Though many utilities are turning to wireless for smart-grid data transmittal, EPB fears its topology will interfere with long-range wireless solutions. Fiber is considerably more reliable, but the upfront costs are indeed higher. EPB is not actually running fiber to every home for smart-grid applications, just those who are taking telecommunications services. Those who do not take telecom services will have an electric meter wirelessly connect to a mesh network that uses a nearby fiber-connected home to send and receive usage data.
Some have claimed the electrical side of EPB should pay less for the fiber network but the Electric Power Research Institute (EPRI) has validated the EPB numbers. Additionally, people in the smart-grid pilot project are already seeing benefits. From that article:
EPB hopes to recoup its investment primarily from not having to continue to manually read its 160,000 meters, cutting the theft of power from altered older-design meters and generating extra revenues from new video and telecommunications services made possible by the fiber-optic network.
Over the next 3 years, EPB expects to sign up at least 35% of its footprint for its telephone, Internet, or television services. Comcast has made now Chattanooga a priority for investment, offering its "up to" 50Mbps down cable network (often paired with a paltry 5Mbps upstream connection). As usual Comcast will advertise its "introductory" rates that increase dramatically after a set period of time; I have yet to find a publicly owned network that uses such annoying gimmicks.
Katie Espeseth, vice President of EPB Fiber Optics, explained why:
“We’re entering the market with a consistent and clear price — it is not a temporary, promotional price,” Ms. Espeseth said. “Because of our fiber-optic infrastructure, our picture quality is clearer and more consistent and our ‘Fi-speed’ Internet service is consistent and more reliable.”
They offer the handiest package picker I have ever seen from a service provider (though I confess I am not an expert in that). It shows you all the different options and lets you customize your bundle, constantly updating the price. Like other publicly owned networks, EPB wants to offer as much local content as possible. Compare this to major cable companies, that often refuse to live up to their franchise requirements and must occasionally be sued to meet their obligations. EPB is actively looking for local content to put on the television, including things like youth sports that they will put on video-on-demand.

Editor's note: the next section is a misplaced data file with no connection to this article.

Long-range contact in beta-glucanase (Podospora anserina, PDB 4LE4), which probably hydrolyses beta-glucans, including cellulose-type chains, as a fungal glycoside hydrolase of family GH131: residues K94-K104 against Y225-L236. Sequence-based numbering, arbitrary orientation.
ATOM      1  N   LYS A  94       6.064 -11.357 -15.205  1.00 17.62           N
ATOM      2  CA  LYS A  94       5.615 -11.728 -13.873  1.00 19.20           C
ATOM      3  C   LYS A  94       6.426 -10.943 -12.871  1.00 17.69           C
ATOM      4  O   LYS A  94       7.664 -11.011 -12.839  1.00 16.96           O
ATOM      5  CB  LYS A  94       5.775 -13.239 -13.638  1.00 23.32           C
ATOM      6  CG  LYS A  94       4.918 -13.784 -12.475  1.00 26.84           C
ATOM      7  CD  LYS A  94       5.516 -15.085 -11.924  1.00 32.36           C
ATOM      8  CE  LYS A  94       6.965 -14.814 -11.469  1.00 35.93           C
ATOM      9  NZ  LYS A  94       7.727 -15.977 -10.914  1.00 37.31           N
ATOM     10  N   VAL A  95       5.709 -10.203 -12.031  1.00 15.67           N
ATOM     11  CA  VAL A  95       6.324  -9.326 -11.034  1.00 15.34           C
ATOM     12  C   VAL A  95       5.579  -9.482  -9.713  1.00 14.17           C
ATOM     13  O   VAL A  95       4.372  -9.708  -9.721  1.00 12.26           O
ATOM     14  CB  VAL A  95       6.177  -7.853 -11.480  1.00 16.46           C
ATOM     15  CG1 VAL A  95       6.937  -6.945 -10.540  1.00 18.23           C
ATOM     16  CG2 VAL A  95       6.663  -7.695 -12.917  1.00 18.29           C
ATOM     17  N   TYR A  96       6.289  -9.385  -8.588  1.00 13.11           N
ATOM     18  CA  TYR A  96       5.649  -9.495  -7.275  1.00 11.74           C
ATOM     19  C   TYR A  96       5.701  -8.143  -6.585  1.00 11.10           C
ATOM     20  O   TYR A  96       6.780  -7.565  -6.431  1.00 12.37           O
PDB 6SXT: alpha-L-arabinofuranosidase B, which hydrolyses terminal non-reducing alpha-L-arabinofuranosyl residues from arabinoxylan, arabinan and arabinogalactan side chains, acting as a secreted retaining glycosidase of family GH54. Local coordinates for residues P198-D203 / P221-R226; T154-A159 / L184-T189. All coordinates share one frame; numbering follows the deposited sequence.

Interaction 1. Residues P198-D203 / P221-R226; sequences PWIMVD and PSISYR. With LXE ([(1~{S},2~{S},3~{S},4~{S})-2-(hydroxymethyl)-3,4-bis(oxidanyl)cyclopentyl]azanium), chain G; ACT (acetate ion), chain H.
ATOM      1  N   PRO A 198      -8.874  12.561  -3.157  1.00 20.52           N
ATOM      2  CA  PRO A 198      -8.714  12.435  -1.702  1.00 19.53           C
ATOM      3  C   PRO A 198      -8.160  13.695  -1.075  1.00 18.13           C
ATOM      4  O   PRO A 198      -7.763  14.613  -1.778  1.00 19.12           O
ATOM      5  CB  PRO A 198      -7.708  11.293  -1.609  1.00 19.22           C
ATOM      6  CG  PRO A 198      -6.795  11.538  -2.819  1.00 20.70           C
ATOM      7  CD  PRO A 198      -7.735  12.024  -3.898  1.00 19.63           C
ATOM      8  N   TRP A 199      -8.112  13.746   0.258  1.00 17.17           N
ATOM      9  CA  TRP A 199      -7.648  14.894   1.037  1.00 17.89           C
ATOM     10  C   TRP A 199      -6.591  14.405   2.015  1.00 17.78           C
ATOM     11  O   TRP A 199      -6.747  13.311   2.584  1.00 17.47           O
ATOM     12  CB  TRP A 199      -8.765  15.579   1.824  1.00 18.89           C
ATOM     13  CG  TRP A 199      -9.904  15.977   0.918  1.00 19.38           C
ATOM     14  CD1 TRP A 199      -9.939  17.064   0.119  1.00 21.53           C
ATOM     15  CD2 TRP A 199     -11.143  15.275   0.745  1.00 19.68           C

From what I can tell from afar, it looks like EPB is pursuing a strategy of "upping the ante." Rather than try to beat Comcast just on prices, they are offering faster services at existing prices (not necessarily the "intro" pricing used by many carriers to hide the actual cost of services). Note that the slowest broadband connection is 15Mbps/15Mbps - speeds that are faster than the best speeds in most communities around the country. EPB is offering services that will ensure any subscriber can use multiple modern applications simultaneously - an increasingly common need as households continue getting more bandwidth-hungry devices.
Chattanooga's network is exciting and looks to be a great investment for the community. Community Networks generally have no problem of signing up 20% in the first year or two, so getting to 35% in three years should not be difficult. In the meantime, the network is already creating jobs. EPB has hired 70 full-time installers and more temporary workers in order to add 100 subscribers a day to the network.
Espeseth has estimated 2,600 new jobs will be created in the greater Chattanooga area from the fiber network and resulting economic development. Another article puts a number on the projected economic development, expecting "almost $850 million in value from both communications and smart grid services, including things like jobs and energy savings."